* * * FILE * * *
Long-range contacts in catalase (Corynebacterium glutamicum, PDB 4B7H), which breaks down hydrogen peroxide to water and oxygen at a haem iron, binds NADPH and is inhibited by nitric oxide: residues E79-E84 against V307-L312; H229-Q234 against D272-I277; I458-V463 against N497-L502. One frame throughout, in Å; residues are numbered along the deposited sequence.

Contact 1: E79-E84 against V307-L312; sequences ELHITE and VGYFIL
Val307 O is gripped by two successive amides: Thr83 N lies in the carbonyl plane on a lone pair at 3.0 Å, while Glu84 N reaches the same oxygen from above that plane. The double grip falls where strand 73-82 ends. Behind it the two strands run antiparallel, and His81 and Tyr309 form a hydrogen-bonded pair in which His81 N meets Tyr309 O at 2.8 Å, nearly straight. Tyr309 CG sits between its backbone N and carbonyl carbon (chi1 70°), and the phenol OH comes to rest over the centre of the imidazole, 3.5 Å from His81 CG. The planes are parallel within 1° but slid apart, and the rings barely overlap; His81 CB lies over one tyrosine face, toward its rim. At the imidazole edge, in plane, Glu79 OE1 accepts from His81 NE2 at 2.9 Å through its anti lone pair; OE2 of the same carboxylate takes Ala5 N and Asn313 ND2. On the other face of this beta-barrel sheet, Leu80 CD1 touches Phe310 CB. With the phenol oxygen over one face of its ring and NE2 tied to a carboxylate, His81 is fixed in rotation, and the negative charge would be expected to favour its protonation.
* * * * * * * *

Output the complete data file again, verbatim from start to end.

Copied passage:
Long-range contacts in catalase (Corynebacterium glutamicum, PDB 4B7H), which breaks down hydrogen peroxide to water and oxygen at a haem iron, binds NADPH and is inhibited by nitric oxide: residues E79-E84 against V307-L312; H229-Q234 against D272-I277; I458-V463 against N497-L502. One frame throughout, in Å; residues are numbered along the deposited sequence.

Contact 1: E79-E84 against V307-L312; sequences ELHITE and VGYFIL
Val307 O is gripped by two successive amides: Thr83 N lies in the carbonyl plane on a lone pair at 3.0 Å, while Glu84 N reaches the same oxygen from above that plane. The double grip falls where strand 73-82 ends. Behind it the two strands run antiparallel, and His81 and Tyr309 form a hydrogen-bonded pair in which His81 N meets Tyr309 O at 2.8 Å, nearly straight. Tyr309 CG sits between its backbone N and carbonyl carbon (chi1 70°), and the phenol OH comes to rest over the centre of the imidazole, 3.5 Å from His81 CG. The planes are parallel within 1° but slid apart, and the rings barely overlap; His81 CB lies over one tyrosine face, toward its rim. At the imidazole edge, in plane, Glu79 OE1 accepts from His81 NE2 at 2.9 Å through its anti lone pair; OE2 of the same carboxylate takes Ala5 N and Asn313 ND2. On the other face of this beta-barrel sheet, Leu80 CD1 touches Phe310 CB. With the phenol oxygen over one face of its ring and NE2 tied to a carboxylate, His81 is fixed in rotation, and the negative charge would be expected to favour its protonation.